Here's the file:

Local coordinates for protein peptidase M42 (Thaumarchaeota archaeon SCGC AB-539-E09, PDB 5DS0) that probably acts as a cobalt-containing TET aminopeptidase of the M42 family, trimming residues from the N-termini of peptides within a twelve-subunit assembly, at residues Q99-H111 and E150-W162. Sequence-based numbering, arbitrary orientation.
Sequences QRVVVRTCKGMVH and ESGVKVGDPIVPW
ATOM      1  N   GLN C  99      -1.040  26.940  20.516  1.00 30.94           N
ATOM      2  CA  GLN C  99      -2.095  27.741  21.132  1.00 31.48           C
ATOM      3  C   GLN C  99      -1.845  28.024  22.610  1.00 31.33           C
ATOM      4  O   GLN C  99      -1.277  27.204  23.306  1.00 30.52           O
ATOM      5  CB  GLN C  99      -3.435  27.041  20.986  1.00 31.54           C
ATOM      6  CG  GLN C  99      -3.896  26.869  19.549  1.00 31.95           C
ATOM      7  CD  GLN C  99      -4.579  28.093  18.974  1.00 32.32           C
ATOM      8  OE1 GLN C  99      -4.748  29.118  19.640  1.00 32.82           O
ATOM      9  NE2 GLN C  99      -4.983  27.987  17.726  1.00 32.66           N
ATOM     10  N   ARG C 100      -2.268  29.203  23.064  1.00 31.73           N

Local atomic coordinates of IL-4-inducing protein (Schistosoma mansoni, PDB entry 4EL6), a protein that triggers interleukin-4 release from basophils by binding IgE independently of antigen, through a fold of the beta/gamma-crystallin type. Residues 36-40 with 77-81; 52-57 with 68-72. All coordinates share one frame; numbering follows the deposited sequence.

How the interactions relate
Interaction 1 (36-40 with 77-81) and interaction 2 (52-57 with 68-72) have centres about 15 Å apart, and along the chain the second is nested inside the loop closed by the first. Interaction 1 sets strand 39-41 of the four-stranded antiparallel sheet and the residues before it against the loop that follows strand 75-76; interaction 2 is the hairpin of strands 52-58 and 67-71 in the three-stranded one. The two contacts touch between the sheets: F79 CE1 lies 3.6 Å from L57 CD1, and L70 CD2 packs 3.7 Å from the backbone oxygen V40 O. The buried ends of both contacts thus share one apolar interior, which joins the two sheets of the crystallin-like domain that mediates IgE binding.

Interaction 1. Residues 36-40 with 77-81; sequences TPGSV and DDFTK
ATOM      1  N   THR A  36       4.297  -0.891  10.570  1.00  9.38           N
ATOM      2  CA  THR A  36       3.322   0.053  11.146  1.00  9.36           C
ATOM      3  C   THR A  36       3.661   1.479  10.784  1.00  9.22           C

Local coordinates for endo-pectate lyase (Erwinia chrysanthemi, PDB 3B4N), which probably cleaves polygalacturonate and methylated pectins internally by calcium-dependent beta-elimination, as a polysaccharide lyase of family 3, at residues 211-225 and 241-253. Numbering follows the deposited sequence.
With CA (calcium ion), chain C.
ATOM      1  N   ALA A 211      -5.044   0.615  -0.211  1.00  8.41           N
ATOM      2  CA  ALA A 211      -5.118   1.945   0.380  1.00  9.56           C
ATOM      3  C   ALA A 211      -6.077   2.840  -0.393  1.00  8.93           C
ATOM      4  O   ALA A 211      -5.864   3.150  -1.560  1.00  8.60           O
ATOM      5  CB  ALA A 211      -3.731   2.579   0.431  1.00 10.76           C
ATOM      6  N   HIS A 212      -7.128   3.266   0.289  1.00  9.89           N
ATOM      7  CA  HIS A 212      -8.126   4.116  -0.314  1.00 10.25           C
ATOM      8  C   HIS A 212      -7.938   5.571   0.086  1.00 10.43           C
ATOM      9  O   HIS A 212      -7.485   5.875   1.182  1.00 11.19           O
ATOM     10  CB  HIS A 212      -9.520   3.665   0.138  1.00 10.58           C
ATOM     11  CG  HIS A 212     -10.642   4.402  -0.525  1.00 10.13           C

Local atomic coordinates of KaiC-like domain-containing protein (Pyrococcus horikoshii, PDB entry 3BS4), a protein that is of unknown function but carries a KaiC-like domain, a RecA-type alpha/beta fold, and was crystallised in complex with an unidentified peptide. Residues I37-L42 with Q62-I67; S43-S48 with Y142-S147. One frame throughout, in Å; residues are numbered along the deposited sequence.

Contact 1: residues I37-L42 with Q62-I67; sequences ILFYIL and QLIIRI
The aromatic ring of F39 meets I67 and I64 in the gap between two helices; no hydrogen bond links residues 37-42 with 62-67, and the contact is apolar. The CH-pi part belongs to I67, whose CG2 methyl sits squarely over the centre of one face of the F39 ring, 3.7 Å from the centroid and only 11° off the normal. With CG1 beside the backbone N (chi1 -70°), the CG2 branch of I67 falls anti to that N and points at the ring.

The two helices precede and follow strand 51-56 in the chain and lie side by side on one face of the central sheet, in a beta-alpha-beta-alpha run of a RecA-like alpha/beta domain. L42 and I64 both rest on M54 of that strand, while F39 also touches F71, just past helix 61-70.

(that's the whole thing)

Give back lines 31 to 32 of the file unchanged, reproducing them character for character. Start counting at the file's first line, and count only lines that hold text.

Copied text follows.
ATOM     10  CB  HIS A 212      -9.520   3.665   0.138  1.00 10.58           C
ATOM     11  CG  HIS A 212     -10.642   4.402  -0.525  1.00 10.13           C